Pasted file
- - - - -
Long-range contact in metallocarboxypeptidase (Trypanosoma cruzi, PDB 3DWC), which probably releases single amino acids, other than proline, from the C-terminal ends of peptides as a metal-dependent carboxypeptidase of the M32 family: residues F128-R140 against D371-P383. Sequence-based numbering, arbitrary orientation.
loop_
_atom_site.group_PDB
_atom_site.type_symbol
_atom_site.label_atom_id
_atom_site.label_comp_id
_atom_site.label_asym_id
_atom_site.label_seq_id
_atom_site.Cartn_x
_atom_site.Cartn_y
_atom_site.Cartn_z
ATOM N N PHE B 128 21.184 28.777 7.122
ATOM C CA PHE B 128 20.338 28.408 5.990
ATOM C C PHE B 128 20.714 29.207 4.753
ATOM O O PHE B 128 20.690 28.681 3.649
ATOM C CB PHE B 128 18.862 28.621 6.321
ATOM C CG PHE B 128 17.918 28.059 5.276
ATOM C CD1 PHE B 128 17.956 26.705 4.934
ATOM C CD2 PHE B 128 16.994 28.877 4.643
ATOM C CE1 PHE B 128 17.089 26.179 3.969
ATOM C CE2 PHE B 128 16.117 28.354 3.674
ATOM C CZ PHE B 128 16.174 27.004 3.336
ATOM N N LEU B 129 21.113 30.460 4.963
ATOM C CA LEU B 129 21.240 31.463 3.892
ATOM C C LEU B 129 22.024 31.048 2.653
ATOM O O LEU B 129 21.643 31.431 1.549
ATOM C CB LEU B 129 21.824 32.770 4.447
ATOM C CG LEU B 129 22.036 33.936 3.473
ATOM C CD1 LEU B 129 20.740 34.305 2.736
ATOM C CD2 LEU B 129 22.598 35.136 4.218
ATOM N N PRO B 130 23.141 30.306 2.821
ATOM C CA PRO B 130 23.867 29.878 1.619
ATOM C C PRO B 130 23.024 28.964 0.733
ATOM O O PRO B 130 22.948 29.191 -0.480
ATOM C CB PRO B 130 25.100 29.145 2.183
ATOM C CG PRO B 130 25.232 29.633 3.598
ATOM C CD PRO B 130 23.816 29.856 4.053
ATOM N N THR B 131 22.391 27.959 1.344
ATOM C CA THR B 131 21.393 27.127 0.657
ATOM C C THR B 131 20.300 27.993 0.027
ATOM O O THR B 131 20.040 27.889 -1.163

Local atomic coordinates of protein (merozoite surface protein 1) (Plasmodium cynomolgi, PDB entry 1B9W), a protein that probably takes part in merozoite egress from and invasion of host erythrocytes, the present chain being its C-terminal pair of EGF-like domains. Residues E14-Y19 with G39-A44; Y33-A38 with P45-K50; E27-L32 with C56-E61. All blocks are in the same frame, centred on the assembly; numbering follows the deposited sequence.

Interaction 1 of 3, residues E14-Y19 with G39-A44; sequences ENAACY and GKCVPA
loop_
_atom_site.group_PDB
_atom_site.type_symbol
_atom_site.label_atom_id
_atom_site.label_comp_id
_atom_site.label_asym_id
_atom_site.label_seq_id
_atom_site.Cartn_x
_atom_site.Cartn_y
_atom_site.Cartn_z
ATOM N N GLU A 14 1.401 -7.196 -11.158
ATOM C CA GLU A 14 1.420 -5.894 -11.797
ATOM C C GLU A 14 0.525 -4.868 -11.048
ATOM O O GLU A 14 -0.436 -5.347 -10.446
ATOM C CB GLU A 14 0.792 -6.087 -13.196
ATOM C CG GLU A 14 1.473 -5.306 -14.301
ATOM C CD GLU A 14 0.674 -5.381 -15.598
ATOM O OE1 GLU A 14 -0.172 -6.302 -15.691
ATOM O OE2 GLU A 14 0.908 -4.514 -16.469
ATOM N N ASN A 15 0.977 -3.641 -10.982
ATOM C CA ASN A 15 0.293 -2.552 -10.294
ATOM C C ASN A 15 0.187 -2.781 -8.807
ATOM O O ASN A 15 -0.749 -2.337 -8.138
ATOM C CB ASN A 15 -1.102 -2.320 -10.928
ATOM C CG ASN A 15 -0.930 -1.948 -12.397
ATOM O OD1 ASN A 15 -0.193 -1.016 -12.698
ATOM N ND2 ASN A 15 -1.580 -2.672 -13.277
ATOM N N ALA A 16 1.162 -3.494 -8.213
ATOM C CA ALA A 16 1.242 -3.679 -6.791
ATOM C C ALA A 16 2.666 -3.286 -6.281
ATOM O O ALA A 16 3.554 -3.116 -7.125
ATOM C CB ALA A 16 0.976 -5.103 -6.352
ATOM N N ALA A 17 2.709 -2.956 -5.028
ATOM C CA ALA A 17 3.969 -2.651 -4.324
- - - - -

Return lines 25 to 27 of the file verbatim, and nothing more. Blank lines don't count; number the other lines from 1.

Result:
ATOM C C LEU B 129 22.024 31.048 2.653
ATOM O O LEU B 129 21.643 31.431 1.549
ATOM C CB LEU B 129 21.824 32.770 4.447